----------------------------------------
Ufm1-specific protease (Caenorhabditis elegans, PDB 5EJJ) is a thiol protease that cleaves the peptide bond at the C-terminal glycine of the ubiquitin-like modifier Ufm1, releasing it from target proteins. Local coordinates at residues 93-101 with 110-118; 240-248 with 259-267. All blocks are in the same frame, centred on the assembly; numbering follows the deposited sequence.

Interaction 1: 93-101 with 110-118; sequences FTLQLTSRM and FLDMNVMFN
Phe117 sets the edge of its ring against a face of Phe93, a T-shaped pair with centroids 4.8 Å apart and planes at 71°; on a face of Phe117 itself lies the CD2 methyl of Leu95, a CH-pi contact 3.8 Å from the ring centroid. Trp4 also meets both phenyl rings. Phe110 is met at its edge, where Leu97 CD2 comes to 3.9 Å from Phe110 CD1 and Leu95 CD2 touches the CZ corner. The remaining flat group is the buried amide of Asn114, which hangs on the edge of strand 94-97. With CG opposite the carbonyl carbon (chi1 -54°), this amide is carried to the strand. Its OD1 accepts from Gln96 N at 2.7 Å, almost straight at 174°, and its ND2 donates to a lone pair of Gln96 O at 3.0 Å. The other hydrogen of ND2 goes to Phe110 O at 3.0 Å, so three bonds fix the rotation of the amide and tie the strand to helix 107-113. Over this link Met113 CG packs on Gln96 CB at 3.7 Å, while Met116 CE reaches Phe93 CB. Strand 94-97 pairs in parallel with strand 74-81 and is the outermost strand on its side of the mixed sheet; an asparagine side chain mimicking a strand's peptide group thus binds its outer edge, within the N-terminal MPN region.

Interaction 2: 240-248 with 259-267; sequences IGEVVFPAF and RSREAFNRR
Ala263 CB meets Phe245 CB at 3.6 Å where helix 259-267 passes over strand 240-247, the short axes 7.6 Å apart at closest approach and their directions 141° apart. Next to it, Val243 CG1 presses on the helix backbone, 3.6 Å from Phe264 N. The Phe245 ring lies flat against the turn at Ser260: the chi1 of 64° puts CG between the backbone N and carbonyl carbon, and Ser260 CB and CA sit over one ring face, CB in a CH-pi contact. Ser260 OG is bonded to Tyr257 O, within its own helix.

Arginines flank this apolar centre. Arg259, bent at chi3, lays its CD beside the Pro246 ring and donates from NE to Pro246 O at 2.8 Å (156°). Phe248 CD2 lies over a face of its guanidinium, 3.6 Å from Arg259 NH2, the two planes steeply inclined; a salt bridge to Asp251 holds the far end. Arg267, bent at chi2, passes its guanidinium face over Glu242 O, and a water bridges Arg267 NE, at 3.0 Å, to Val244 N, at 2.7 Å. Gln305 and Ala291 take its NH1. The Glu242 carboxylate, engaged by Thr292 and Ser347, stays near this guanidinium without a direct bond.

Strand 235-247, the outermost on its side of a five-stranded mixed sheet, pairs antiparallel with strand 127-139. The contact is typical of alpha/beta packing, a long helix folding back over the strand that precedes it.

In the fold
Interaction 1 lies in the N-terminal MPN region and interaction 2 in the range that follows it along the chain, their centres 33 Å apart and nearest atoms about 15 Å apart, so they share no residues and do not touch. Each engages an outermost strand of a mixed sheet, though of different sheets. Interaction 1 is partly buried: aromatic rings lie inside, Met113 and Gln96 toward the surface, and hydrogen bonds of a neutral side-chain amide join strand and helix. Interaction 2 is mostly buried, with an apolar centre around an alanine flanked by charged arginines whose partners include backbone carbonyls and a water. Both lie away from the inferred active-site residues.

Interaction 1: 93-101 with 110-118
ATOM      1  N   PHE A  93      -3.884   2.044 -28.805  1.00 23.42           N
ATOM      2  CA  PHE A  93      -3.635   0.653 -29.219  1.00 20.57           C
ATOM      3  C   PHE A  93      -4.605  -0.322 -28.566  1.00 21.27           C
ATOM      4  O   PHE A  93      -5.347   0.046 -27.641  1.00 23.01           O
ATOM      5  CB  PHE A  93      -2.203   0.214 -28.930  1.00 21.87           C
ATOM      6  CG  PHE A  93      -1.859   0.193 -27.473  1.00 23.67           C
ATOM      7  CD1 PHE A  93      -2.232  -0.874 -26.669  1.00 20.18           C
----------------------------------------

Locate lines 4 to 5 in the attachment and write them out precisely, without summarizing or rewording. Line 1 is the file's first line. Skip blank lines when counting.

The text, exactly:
Interaction 2: 240-248 with 259-267; sequences IGEVVFPAF and RSREAFNRR
Ala263 CB meets Phe245 CB at 3.6 Å where helix 259-267 passes over strand 240-247, the short axes 7.6 Å apart at closest approach and their directions 141° apart. Next to it, Val243 CG1 presses on the helix backbone, 3.6 Å from Phe264 N. The Phe245 ring lies flat against the turn at Ser260: the chi1 of 64° puts CG between the backbone N and carbonyl carbon, and Ser260 CB and CA sit over one ring face, CB in a CH-pi contact. Ser260 OG is bonded to Tyr257 O, within its own helix.